Win Shares (WS) is a bit of a complex metric but in a nutshell it estimates the number of wins a player produces for his team. It is essentially a measurement of how important the player Is to his team’s success.

How Does Tatum Stack Up?

David Liam Kyle/Getty Images

Jayson Tatum’s impressive rookie PER shines through when looking at his 58.6% true shooting percentage. Comparatively, LeBron finished his rookie campaign with a 48.8% TS%, nearly 10% lower than that of Tatum’s. This is directly correlated to Tatum’s shot taking decisions. He very rarely takes tough shots and doesn’t force anything. With everything he does, he always appears to be comfortable and confident, as shown by his 49% shooting from two and 43% from three for the season.

Jayson Tatum finished his rookie campaign averaging five rebounds per contest. He accomplished a 9% TR%, 1.4% higher than James’. LeBron has gone on to average an impressive 7.4 rebounds per game for his career. Taking Tatum’s rookie season under consideration, there is no reason the 6’8” forward can’t accomplish the same if not better than the King in this department. This measurement exemplifies Tatum’s hustle and court awareness, ultimately highlighting his impressive basketball IQ.

The final measurement that caught my eye in this comparison was Win Shares plus Win Shares per 48 minutes. LeBron James played 684 minutes more than Jayson Tatum in his rookie season. Yet it was Tatum who held a higher WS metric. Essentially, Jayson Tatum individually produced two more wins for the Celtics than LeBron for the Cavs in significantly less playing time. Taking it a step further, if that measurement is rounded out to 48 minutes (the length of a full game) Tatum still outshines James with .139 WS to .078, respectively.

What does this mean? According to this metric one can make a legitimate argument that Jayson Tatum was more important to the Celtics his rookie year than LeBron James was to the Cavaliers.

So, is Jayson Tatum ‘Overhyped’?

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Jayson Tatum finished 3rd in the Rookie of the Year race and landed himself a spot on the NBA All Rookie 1st Team. After All-Star teammate Gordon Hayward went down, he was thrown into the spotlight a mere five minutes into his first NBA game against (ironically) LeBron James. For the season Tatum averaged 13.9 points, 5 rebounds, and 1.6 assists per contest as a 19-year-old. The team needed him to step up in the playoffs with devastating injuries to valuable teammates, and he responded by leading the entire roster in scoring through 19 playoff games. His 18.5 points per game scoring average got him within 1 point of tying basketball legend Kareem Abdul-Jabbar for the most points scored by a rookie in the playoffs in NBA history. Some believe that Tatum will end up being the best rookie to come out of his draft class. Doubters will shake their heads and say the guy has already peaked. That he won’t get much better than he is now.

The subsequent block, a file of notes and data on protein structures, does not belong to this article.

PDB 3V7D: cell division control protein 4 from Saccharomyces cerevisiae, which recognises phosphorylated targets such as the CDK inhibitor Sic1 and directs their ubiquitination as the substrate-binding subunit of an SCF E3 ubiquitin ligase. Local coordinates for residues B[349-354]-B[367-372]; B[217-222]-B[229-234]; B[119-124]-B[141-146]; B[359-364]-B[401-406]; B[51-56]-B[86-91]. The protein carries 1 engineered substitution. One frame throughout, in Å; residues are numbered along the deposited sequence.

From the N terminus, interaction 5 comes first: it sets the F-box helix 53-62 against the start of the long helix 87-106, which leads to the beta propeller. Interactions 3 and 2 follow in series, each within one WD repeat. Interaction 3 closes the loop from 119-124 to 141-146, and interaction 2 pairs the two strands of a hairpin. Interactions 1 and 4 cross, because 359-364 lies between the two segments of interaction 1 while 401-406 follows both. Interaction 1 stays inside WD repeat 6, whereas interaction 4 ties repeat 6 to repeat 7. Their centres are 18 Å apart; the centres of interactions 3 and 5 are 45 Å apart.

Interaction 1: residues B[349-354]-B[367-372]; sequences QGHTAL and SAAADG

What do I believe?

I believe that the sky is the limit for Jayson Tatum. He has every tool in his arsenal necessary to become one of the NBA’s elite. I would say he is arguably the most gifted talent that the Boston Celtics have drafted since Larry Bird (sorry Paul). The situation could not be more perfect for Tatum. With the system in place around him he will be provided with every opportunity to maximize his talents and realize his full potential. Now, he’s just got to go out and prove to the world that he can do it.

Photo: Getty Images